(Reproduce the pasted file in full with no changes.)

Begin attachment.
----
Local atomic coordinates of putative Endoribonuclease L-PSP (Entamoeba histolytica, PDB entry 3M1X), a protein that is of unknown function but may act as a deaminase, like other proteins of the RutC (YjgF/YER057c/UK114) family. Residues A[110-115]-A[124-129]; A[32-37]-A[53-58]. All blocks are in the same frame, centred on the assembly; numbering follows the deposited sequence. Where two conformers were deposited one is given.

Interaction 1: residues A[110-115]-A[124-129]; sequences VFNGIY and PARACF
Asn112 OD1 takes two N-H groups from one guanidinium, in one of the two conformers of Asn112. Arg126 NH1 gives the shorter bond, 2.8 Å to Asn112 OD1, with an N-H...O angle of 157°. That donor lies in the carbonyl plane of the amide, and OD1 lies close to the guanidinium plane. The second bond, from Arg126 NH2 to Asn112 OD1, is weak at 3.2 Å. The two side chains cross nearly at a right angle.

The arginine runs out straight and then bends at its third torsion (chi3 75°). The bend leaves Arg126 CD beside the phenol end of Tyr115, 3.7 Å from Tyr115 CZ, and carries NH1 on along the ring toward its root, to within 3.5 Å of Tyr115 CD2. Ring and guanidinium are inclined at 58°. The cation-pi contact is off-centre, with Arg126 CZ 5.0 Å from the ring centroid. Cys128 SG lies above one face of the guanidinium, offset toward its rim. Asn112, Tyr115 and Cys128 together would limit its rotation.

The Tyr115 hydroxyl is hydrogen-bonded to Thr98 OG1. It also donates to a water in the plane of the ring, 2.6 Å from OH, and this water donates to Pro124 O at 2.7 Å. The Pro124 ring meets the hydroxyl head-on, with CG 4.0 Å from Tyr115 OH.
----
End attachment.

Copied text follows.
Local atomic coordinates of putative Endoribonuclease L-PSP (Entamoeba histolytica, PDB entry 3M1X), a protein that is of unknown function but may act as a deaminase, like other proteins of the RutC (YjgF/YER057c/UK114) family. Residues A[110-115]-A[124-129]; A[32-37]-A[53-58]. All blocks are in the same frame, centred on the assembly; numbering follows the deposited sequence. Where two conformers were deposited one is given.

Interaction 1: residues A[110-115]-A[124-129]; sequences VFNGIY and PARACF
Asn112 OD1 takes two N-H groups from one guanidinium, in one of the two conformers of Asn112. Arg126 NH1 gives the shorter bond, 2.8 Å to Asn112 OD1, with an N-H...O angle of 157°. That donor lies in the carbonyl plane of the amide, and OD1 lies close to the guanidinium plane. The second bond, from Arg126 NH2 to Asn112 OD1, is weak at 3.2 Å. The two side chains cross nearly at a right angle.

The arginine runs out straight and then bends at its third torsion (chi3 75°). The bend leaves Arg126 CD beside the phenol end of Tyr115, 3.7 Å from Tyr115 CZ, and carries NH1 on along the ring toward its root, to within 3.5 Å of Tyr115 CD2. Ring and guanidinium are inclined at 58°. The cation-pi contact is off-centre, with Arg126 CZ 5.0 Å from the ring centroid. Cys128 SG lies above one face of the guanidinium, offset toward its rim. Asn112, Tyr115 and Cys128 together would limit its rotation.

The Tyr115 hydroxyl is hydrogen-bonded to Thr98 OG1. It also donates to a water in the plane of the ring, 2.6 Å from OH, and this water donates to Pro124 O at 2.7 Å. The Pro124 ring meets the hydroxyl head-on, with CG 4.0 Å from Tyr115 OH.